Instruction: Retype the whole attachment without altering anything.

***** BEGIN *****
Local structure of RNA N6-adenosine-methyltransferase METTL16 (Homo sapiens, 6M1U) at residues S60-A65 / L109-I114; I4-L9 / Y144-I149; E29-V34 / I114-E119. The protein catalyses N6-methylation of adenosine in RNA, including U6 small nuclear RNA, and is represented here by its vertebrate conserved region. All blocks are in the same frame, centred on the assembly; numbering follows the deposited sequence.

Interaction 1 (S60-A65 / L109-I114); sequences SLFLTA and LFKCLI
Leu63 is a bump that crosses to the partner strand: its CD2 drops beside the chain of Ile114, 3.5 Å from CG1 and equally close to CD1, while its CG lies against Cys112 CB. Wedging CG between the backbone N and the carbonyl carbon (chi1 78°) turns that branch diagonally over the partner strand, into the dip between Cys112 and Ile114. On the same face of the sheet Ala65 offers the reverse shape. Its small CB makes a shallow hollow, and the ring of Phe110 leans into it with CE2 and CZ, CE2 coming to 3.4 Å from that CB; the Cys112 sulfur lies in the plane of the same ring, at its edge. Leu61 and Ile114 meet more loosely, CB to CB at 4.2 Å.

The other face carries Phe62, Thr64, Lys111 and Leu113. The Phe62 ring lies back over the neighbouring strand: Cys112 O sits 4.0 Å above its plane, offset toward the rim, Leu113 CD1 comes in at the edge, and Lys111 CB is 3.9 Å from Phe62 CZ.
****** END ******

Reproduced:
Local structure of RNA N6-adenosine-methyltransferase METTL16 (Homo sapiens, 6M1U) at residues S60-A65 / L109-I114; I4-L9 / Y144-I149; E29-V34 / I114-E119. The protein catalyses N6-methylation of adenosine in RNA, including U6 small nuclear RNA, and is represented here by its vertebrate conserved region. All blocks are in the same frame, centred on the assembly; numbering follows the deposited sequence.

Interaction 1 (S60-A65 / L109-I114); sequences SLFLTA and LFKCLI
Leu63 is a bump that crosses to the partner strand: its CD2 drops beside the chain of Ile114, 3.5 Å from CG1 and equally close to CD1, while its CG lies against Cys112 CB. Wedging CG between the backbone N and the carbonyl carbon (chi1 78°) turns that branch diagonally over the partner strand, into the dip between Cys112 and Ile114. On the same face of the sheet Ala65 offers the reverse shape. Its small CB makes a shallow hollow, and the ring of Phe110 leans into it with CE2 and CZ, CE2 coming to 3.4 Å from that CB; the Cys112 sulfur lies in the plane of the same ring, at its edge. Leu61 and Ile114 meet more loosely, CB to CB at 4.2 Å.

The other face carries Phe62, Thr64, Lys111 and Leu113. The Phe62 ring lies back over the neighbouring strand: Cys112 O sits 4.0 Å above its plane, offset toward the rim, Leu113 CD1 comes in at the edge, and Lys111 CB is 3.9 Å from Phe62 CZ.